Here I am, watching the weather report (while sewing, of course), and wondering what is going on with the temperatures and the arrival of spring in New Hampshire. Last week the temperature was in the 70’s, trees were starting to bud out, and my tulips were poking their heads up out of the ground almost a month early. This week it’s in the 20’s at night, 40’s during the day, little ice balls are falling out of the sky on to my car, and the cat is REALLY ticked off because she can’t sunbathe on the back porch.
This is it–the height of my season, when I realize that I have to sew every single day in order to fulfill the orders that I have. I’m working on a tiny red kilt at the moment, trying to get it done for the next competition. This particular kilt really has to fit correctly, because the girl who will wear it is quite an accomplished dancer. She will compete at the regional championship later this spring, and then, if she is one of the top three in her age group, at the USIR (United States Inter-Regional) Championship. She has a pretty good chance of making it based on past performance, and it’s my job to make sure that she looks good on stage.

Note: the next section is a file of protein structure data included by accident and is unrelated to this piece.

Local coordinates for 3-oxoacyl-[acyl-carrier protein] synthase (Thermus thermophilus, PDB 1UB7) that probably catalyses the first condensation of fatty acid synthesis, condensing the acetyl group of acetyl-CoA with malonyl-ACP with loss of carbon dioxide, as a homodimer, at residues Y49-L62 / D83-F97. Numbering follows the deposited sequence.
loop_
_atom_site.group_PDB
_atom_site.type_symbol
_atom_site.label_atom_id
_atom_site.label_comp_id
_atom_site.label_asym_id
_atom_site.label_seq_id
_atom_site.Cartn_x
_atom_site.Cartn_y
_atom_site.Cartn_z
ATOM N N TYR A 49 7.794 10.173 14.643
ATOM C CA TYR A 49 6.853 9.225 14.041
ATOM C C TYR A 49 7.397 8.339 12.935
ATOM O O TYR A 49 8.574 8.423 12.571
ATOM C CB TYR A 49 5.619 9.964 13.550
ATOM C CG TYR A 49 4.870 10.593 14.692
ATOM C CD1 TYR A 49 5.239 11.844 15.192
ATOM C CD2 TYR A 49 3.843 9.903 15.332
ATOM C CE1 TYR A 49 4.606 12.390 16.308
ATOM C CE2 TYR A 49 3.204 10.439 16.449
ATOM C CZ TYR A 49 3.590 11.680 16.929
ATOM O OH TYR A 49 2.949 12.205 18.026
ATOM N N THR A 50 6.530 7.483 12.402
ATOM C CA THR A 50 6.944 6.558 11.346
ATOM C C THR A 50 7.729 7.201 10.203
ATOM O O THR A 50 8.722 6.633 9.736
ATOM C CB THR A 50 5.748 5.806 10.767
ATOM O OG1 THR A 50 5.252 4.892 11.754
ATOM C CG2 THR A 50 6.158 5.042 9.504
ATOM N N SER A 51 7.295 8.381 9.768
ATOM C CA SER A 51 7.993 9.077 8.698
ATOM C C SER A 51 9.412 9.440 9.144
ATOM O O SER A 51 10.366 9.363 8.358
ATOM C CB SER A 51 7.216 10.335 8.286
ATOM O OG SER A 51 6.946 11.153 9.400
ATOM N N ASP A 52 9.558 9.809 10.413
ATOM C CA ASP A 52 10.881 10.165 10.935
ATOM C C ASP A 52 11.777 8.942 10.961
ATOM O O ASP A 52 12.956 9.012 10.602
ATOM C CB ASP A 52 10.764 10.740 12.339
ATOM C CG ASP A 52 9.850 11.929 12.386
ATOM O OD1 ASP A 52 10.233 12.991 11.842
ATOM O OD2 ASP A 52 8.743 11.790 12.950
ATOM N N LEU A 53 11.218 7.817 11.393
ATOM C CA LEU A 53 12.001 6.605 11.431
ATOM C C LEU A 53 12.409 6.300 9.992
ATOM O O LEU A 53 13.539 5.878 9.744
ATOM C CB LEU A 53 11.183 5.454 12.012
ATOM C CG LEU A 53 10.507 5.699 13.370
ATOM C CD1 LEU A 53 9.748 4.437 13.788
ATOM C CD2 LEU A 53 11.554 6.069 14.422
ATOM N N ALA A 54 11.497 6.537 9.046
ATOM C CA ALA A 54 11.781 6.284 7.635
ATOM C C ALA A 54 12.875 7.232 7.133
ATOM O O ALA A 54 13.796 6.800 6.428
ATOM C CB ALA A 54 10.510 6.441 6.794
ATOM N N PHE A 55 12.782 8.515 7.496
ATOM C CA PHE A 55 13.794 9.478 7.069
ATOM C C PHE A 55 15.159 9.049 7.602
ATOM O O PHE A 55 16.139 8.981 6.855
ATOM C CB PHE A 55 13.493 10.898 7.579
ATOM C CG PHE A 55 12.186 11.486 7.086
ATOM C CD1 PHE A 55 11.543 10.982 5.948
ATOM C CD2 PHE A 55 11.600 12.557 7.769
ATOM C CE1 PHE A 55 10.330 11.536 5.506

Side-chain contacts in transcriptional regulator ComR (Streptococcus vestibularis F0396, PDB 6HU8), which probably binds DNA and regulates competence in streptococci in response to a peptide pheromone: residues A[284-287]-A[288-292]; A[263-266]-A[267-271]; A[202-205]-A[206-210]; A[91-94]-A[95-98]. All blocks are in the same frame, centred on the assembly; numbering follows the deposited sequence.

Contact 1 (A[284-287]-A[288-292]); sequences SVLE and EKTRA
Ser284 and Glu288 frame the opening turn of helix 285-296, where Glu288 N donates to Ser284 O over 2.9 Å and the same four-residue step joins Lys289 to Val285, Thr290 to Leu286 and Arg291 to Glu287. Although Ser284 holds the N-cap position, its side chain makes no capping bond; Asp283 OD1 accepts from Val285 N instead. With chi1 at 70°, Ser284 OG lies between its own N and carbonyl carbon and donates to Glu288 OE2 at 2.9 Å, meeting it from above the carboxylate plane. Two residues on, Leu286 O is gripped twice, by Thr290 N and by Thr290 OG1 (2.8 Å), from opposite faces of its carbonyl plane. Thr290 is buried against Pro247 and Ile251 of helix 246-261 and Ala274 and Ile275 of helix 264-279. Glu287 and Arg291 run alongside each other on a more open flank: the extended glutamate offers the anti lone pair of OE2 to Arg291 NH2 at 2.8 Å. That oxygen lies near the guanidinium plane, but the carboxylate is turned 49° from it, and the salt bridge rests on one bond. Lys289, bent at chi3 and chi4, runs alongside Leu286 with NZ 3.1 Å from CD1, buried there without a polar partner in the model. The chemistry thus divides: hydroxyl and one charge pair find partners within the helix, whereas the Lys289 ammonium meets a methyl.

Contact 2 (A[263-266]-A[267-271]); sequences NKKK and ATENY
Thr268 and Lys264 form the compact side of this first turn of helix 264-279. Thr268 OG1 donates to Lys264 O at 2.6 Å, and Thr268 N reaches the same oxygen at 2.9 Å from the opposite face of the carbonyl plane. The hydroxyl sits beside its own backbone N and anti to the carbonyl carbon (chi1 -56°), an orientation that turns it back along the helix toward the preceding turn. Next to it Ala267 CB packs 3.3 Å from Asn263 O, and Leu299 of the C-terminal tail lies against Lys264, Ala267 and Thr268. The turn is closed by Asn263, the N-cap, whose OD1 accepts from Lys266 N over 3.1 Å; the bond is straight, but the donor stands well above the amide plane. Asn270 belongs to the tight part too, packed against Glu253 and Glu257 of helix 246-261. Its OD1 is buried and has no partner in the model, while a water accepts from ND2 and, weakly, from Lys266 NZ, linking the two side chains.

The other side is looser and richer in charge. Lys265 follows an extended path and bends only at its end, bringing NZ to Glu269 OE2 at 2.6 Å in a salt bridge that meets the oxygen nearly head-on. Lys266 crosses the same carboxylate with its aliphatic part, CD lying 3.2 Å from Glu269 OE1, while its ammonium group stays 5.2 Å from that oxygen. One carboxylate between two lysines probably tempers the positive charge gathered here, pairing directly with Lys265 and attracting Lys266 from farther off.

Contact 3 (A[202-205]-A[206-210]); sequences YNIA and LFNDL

Dance moms often ask me if their dancer can “make it one more year” with the kilt they have. In many cases, they can make it do. For Beginners, if they’re dressed, they’re good to go. For Novices, the same is pretty much true– you don’t need to have a kilt that was made for you; you don’t need matching tartan hose. By the time kids reach Intermediate, it’s time to have the outfit. You need a kilt rather than a kiltie, and you need the matching hose in order to meet the dress requirements. It’s also helpful if you have a kilt and vest that fit pretty closely in order to show body lines.
Now comes the difficult part: if you are going to dance in Premier, you need to look right. If you are standing up on the stage next to someone who looks really sharp, and you look like an unmade bed, you’re not doing yourself any favors. Judges, teachers, and kiltmakers understand that things can’t always be perfect, but dancers should always look clean, neat, have a nicely pressed kilt, and everything in place. A well-fitting outfit adds to this by showing the dancer’s knees and body lines, and a REALLY nice outfit has proportions that flatter the dancer’s physique. I am always looking for the perfect length for a client’s kilt, and the right balance of color and white on the tartan, as well as the right size sett for each dancer. It makes such a difference when a dancer looks right.
SO, I need to carry on. I’ll post more pictures when I can.
Best regards, and don’t forget to show your Scottish roots on Tartan Day, April 6.